WICHITA, KAN. – Increasing diversity in the cultural make up of retail consumers, combined with the willingness of consumers to explore cross-culture cuisine serves as untapped potential for operators of retail meat departments, according to a marketing and insights team with Cargill.

Because the numbers of multicultural fresh meat shoppers are on the rise and are expected to continue growing for the next four decades, Cargill said a new strategy is needed to meet the growing demand for meat products that appeal to this broad base of consumers, and it plans to research new opportunities.

“There’s never been a more important time for traditional retailers to reassess their fresh meat case offering,” said Cargill.

“Research and insights work will include gathering additional data and working with multicultural employee resource groups to get cultural inputs including Cargill’s Hispanic Latino, Ebony and Asian Alliance Councils. To put these insights into action, Cargill is currently working with retail customers to audit their current assortments and develop opportunities for the fresh meat case to reach multicultural shoppers in new and unique ways.

As an example of how multicultural consumer segments, including Asian Americans, Blacks and Hispanics, are in a position to flex their spending muscle, Cargill pointed out that Hispanic consumers are projected to represent 28% of the US population by 2060. Already, Hispanic consumers’ buying power is nearly $2 trillion and growing.

Recognizing the changing landscape and projecting the opportunities for retailers in the future based on trending multicultural data, Cargill’s team of protein and marketing specialists released initial predictions for this broad market segment to help retailers meet the growing demand. The company plans to expand its consumer research to better serve the country’s multicultural population.  

For example, Cargill said offering meat cuts that are the most relevant to various cultural groups is essential for capitalizing on opportunities in the meat department.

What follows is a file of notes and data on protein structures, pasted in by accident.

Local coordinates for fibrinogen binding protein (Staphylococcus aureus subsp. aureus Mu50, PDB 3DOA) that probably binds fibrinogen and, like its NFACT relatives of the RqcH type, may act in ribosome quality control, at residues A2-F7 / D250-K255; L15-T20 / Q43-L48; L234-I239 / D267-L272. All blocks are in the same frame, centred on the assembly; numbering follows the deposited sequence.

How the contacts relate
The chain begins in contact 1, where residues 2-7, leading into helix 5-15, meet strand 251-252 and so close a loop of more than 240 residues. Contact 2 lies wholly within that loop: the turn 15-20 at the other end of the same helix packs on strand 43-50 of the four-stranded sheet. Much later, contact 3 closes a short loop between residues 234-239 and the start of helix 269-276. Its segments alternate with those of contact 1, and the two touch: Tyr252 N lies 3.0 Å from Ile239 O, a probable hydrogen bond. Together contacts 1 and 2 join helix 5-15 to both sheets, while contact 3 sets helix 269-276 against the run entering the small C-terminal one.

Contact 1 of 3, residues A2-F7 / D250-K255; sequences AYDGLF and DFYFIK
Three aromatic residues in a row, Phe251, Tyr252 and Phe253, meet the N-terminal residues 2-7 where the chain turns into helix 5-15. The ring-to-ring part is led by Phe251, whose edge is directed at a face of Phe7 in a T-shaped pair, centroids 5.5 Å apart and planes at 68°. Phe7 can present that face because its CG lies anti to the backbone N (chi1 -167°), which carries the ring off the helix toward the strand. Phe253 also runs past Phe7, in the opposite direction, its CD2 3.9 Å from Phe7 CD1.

“Retailers should look to understand not only the broad multicultural shopper segments in each market, but also specific nuances, like country of origin and acculturation, to engage them authentically.”

The marketing team added that an appealing meat case variety that appeals to a culture in one part of the country may not work in a different region. Retailers benefit from developing a depth of consumer understanding instead of adopting a one-size-fits-all approach.

Cargill research also identified that offering retail consumers a variety of meats that appeal to a group’s culture and heritage is important among Hispanic consumers. To test the theory Cargill and one of its retail customers offered thin-sliced steak as part of a pilot program to appeal to Hispanic consumers looking for versatility in the meats they bought. That program’s success led to regional expansion of those products and 5% growth in the category.

Cargill’s research has also found that for most retailers, fresh meat purchases are the basis for buying other products during grocery shopping trips and go far to decrease shopping trips and gravitate toward convenience. Based on data from one US retailer, the shopping baskets of consumers purchasing meat are nearly double the size of those not buying meat.